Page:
In a resolution dated March 14, the Commission En Banc made its cease and desist order (CDO) against KAPA permanent after the latter failed to file a motion to lift the order within the prescribed period.
The SEC issued the order on February 14 after finding substantial evidence that KAPA has offered and sold securities, in the form of investment contracts and in the guise of donations, without the necessary license and in a manner resembling a Ponzi scheme.
The CDO covers the partners, officers, directors, agents, representatives and all other persons acting for and in behalf of KAPA, which also operates as KAPA Kabus Padatuon (Enrich the Poor), KAPA/ KAPPA (Kabus Padutoon), KAPA-Co Convenience Store and General Merchandise, and KAPA Worldwide Ministry.
On February 21, the Commission served the CDO at the last known address of KAPA in Bislig City, Surigao del Sur and residential addresses of incorporators Nonita S. Urbano and Junnie G. Apolinario. It also posted the order at the registered principal office of KAPA and at the Bislig City Hall for the information of the public.
The 2016 SEC Rules of Procedure provides that a CDO shall be deemed permanent if the respondent fails to file the appropriate pleading within the prescribed period. Pursuant to Section 64.3 of the Securities Regulation Code, KAPA had five days from receipt of the CDO to move for the lifting thereof.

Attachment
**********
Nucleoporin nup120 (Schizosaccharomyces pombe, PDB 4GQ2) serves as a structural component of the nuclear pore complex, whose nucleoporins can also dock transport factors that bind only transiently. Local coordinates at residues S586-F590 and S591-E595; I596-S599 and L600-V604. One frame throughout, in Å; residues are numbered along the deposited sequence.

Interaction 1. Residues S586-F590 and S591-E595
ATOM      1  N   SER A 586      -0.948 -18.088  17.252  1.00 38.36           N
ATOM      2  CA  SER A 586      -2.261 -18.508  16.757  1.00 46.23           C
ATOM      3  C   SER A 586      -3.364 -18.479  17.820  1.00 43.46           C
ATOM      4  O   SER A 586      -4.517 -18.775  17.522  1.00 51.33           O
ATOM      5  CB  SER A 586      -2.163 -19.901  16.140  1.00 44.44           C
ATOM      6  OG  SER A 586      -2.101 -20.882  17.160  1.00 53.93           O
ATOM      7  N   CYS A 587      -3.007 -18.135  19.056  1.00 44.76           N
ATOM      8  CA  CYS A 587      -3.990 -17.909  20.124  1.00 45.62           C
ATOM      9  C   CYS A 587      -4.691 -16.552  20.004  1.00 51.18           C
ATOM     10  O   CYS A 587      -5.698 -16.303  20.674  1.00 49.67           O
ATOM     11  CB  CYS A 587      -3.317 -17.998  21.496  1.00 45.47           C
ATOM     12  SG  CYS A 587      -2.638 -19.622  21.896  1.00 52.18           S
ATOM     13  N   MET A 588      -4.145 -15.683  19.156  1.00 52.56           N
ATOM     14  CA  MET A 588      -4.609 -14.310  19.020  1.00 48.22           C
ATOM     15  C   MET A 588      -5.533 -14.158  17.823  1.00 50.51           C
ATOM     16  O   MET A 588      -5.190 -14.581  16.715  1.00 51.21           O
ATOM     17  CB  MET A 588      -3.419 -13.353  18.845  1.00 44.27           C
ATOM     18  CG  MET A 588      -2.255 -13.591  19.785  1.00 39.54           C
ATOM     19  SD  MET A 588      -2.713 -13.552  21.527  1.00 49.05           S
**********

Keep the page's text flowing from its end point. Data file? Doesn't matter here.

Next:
“Since it did not file any motion for the lifting of the CDO within five days from 21 February 2019, the CDO dated February 14 is hereby made permanent pursuant to Section 4-3 (c), Rule IV, Part II of the 2016 SEC Rules of Procedure,” the Commission En Banc ruled.
Meanwhile, the SEC notes that the CDO against KAPA remains effective and valid notwithstanding an ongoing petition by the religious corporation for a preliminary injunction.
KAPA, as represented by Mr. Apolinario, filed before the Regional Trial Court in General Santos City a petition for Injunction with Application for Issuance of a 72-Hour Restraining Order, a Temporary Restraining Order and/or a Writ of Preliminary Injunction.
In an order dated March 1, the court denied the application of KAPA for the 72-hour temporary restraining order because KAPA still had a remedy to file, a Motion to Lift the Cease and Desist Order with the SEC. However, KAPA opted not to avail of the said remedy.
The SEC believes the petition must be dismissed outright. It maintains that the regional trial court has no jurisdiction over this case.
Section 179 of the Revised Corporation Code affirms that “no court below the Court of Appeals shall have jurisdiction to issue a restraining order, preliminary injunction, or preliminary mandatory injunction in any case, dispute, or controversy that directly or indirectly interferes with the exercise of the powers, duties and responsibilities of the Commission that falls exclusively within its jurisdiction.”
The Commission calls on the public to be cautious in dealing with KAPA and to report to its head office or extension offices any continued investment-taking activity by KAPA and its allied entities.